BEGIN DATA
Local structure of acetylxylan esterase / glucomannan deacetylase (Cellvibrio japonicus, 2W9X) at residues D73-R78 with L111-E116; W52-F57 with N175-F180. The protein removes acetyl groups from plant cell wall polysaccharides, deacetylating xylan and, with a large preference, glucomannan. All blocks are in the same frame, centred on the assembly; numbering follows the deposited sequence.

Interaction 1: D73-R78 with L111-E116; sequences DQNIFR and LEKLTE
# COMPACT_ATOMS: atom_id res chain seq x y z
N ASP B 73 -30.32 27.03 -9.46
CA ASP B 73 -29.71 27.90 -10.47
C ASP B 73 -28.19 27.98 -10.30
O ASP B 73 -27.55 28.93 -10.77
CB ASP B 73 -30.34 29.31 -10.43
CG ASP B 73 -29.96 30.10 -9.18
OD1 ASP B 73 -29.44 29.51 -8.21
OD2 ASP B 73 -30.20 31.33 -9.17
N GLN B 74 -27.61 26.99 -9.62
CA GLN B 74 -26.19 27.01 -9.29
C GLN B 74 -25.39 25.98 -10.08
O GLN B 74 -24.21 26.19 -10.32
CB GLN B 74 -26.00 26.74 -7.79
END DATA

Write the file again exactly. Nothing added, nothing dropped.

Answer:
Local structure of acetylxylan esterase / glucomannan deacetylase (Cellvibrio japonicus, 2W9X) at residues D73-R78 with L111-E116; W52-F57 with N175-F180. The protein removes acetyl groups from plant cell wall polysaccharides, deacetylating xylan and, with a large preference, glucomannan. All blocks are in the same frame, centred on the assembly; numbering follows the deposited sequence.

Interaction 1: D73-R78 with L111-E116; sequences DQNIFR and LEKLTE
# COMPACT_ATOMS: atom_id res chain seq x y z
N ASP B 73 -30.32 27.03 -9.46
CA ASP B 73 -29.71 27.90 -10.47
C ASP B 73 -28.19 27.98 -10.30
O ASP B 73 -27.55 28.93 -10.77
CB ASP B 73 -30.34 29.31 -10.43
CG ASP B 73 -29.96 30.10 -9.18
OD1 ASP B 73 -29.44 29.51 -8.21
OD2 ASP B 73 -30.20 31.33 -9.17
N GLN B 74 -27.61 26.99 -9.62
CA GLN B 74 -26.19 27.01 -9.29
C GLN B 74 -25.39 25.98 -10.08
O GLN B 74 -24.21 26.19 -10.32
CB GLN B 74 -26.00 26.74 -7.79